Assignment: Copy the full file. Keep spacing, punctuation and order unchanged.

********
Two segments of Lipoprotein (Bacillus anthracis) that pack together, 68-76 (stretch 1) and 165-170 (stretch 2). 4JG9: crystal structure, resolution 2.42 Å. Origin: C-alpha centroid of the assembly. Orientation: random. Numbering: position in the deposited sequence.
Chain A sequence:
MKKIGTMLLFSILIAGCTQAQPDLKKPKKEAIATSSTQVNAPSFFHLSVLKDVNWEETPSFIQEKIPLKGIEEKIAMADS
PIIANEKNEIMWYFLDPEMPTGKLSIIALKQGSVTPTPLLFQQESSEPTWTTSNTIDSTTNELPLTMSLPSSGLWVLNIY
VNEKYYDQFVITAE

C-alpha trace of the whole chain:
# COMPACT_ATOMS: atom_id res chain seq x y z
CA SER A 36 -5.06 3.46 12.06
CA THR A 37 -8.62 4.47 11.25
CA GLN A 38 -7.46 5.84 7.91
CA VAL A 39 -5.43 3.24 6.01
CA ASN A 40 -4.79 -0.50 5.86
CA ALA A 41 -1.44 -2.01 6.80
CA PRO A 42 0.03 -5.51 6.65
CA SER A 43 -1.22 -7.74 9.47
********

Two segments of Lipoprotein (Bacillus anthracis) that pack together, 68-76 (stretch 1) and 165-170 (stretch 2). 4JG9: crystal structure, resolution 2.42 Å. Origin: C-alpha centroid of the assembly. Orientation: random. Numbering: position in the deposited sequence.
Chain A sequence:
MKKIGTMLLFSILIAGCTQAQPDLKKPKKEAIATSSTQVNAPSFFHLSVLKDVNWEETPSFIQEKIPLKGIEEKIAMADS
PIIANEKNEIMWYFLDPEMPTGKLSIIALKQGSVTPTPLLFQQESSEPTWTTSNTIDSTTNELPLTMSLPSSGLWVLNIY
VNEKYYDQFVITAE

C-alpha trace of the whole chain:
# COMPACT_ATOMS: atom_id res chain seq x y z
CA SER A 36 -5.06 3.46 12.06
CA THR A 37 -8.62 4.47 11.25
CA GLN A 38 -7.46 5.84 7.91
CA VAL A 39 -5.43 3.24 6.01
CA ASN A 40 -4.79 -0.50 5.86
CA ALA A 41 -1.44 -2.01 6.80
CA PRO A 42 0.03 -5.51 6.65
CA SER A 43 -1.22 -7.74 9.47